Understanding the Impact of Rising Interest Rates on Your Savings

From mortgage holders to loan seekers, rising interest rates in the UK can stir up a sense of trepidation. Yet those with money tucked away in savings may find themselves in a position to cheer. Recent changes to the interest-rate landscape mean that those of us with money in the bank could be seeing greater returns on our investments. From August 2021 through to September 2023, rates have steadily climbed, peaking at a very appealing 5.75% per year. But along with higher returns, comes a new consideration: tax, and just how much of your increased income will find its way into the government’s coffers. Cumbria Crack’s financial expert looked at the implications.

The Tale of Rising Interest Rates: A Mixed Bag

In today’s highly-volatile financial climate, we find ourselves noticing the little shifts in the economy more than we used to. The UK’s interest rates have been inching up since August 2021, and while borrowers might have winced at this trend, savers are keen to welcome the increasing returns on their stashed cash.

Traditional saving accounts, such as fixed-term deposits and regular savings accounts, respond well to rate hikes. Through August 2021, the best one could hope for was a yearly return of 1.7 per cent on a five-year fixed-rate bond. Yet in September 2023, rates reached a far more enticing 5.75 per cent per year. The numbers are good news for savers, but the new bounty leads to a question about taxation.

Tax Requirements and Savings Allowances: The Nitty-Gritty

Imagine you had £55,000 in a five-year fixed rate bond. In August 2021, at 1.7 per cent, you’d earn £935 in interest. By September 2023, that same sum at 5.75 per cent would amount to £3,162.50 in interest. Your interest has grown, but so has the attention from HM Revenue and Customs (HMRC).

It’s crucial that you’re aware of how much interest you’re earning, and whether it bumps you up over the taxable limits set by the HMRC. The good news is that there are allowances in place that enable some savers to earn tax-free interest. The Personal Savings Allowance permits basic rate taxpayers to earn up to £1,000 interest without paying tax, and higher-rate taxpayers can make up to £500.

However, additional-rate taxpayers miss out on this allowance. In the scenario above, an additional-rate taxpayer would have owed no tax on the interest earned in August 2021. Yet, when September 2023 rolls around, they’d owe tax on £2,162.50 of their income.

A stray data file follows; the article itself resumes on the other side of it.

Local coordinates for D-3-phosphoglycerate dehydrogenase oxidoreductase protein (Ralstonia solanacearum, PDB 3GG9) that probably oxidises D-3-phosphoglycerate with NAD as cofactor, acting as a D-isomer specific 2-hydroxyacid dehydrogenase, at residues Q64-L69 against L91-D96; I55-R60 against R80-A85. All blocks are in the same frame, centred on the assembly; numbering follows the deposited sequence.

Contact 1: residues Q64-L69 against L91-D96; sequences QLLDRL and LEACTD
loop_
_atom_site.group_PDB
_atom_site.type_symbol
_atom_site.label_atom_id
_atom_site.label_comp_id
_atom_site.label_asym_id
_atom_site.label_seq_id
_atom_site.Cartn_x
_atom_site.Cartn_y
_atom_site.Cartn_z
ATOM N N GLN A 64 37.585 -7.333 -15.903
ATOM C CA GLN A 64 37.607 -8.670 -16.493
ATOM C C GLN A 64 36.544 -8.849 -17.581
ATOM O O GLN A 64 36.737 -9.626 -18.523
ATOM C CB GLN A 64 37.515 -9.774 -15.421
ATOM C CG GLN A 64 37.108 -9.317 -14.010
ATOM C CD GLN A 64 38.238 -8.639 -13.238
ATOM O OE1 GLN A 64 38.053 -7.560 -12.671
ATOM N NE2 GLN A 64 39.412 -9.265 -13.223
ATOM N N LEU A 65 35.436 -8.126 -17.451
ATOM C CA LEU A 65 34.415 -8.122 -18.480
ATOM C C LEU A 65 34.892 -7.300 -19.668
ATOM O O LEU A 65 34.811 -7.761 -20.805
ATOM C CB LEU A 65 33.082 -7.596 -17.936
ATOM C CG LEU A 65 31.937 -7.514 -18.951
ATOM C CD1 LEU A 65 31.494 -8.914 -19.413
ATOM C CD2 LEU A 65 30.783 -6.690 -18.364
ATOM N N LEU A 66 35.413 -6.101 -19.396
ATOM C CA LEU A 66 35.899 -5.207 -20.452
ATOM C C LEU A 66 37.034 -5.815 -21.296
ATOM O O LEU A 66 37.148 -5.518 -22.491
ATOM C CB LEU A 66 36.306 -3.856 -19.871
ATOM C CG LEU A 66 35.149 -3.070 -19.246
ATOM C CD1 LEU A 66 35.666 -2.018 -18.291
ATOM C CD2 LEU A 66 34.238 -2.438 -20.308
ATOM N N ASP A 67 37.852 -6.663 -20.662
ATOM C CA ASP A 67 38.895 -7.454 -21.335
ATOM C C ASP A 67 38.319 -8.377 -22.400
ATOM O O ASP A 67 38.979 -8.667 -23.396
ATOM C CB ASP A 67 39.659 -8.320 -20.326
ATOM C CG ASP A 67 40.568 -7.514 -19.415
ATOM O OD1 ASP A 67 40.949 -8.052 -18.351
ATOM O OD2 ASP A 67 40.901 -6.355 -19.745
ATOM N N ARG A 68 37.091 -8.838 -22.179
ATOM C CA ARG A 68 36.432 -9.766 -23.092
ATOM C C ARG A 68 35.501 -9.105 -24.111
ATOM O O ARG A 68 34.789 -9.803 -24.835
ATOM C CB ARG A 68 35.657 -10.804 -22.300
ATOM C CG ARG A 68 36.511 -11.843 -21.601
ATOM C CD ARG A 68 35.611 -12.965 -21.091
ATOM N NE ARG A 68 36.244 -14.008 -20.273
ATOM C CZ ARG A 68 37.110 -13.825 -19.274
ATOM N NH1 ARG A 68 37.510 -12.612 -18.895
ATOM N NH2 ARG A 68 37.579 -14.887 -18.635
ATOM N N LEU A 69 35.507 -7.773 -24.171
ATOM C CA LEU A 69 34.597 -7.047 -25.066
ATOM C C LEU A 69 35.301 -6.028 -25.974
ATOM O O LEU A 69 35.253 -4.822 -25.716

The Unavoidable – Paying Your Due Tax

It’s a harsh reality that, as our interest earnings grow, so too might our tax obligations. Once you cross the threshold of the tax-free allowance, you’re obliged to complete a self-assessment tax return. These forms require you to detail your savings income, including interest from banks, building societies and other financial products.

The tax you owe will hinge on your overall income and tax banding. Basic rate taxpayers may find themselves hit with a 20% rate on their savings income, while higher and additional rate taxpayers could see rates of 40% to 45%.

Staying within legal bounds is essential. The line between tax avoidance (legally minimising your tax obligation) and tax evasion (illegal tax dodging) is the “thickness of a prison wall”, to quote former Chancellor Denis Healey.

Tax-Efficient Alternatives – A Glimpse at ISAs and Investment Funds

The good news is that there are completely legal routes to optimising your savings while minimising your tax payments. Individual Savings Accounts (ISAs) are a good place to start. These accounts let you save or invest up to £20,000 per tax year, with nary a penny paid on the interest earned.

ISAs come in many shapes and sizes, from Cash ISAs and Stocks and Shares ISAs to Innovative Finance ISAs. Each has its benefits, and choosing the right one could lead to a significant reduction in tax payments. Investment funds are another avenue worth exploring; here, allowances such as Capital Gains Tax can be used to chop down the tax bill.

Keep an Eye on Dividends: New Allowance Changes

Finally, it’s worth noting that changes have also been made to the dividend allowance. Pre-April 2018, individuals could pocket up to £5,000 in dividends without paying tax. This was cut to £2,000 from April 2018, and was further trimmed down to £1,000 for 2023/2024. Keeping up-to-date with these changes is essential, whether you currently invest in dividend-paying stocks, or plan to in the future.

So, while the rise in interest rates may boost the income from your savings, keep a close eye on your tax responsibilities. And perhaps most importantly, don’t run afoul of the taxman – the consequences might not be worth the risk! It’s always best to consult a tax professional or get in touch with HMRC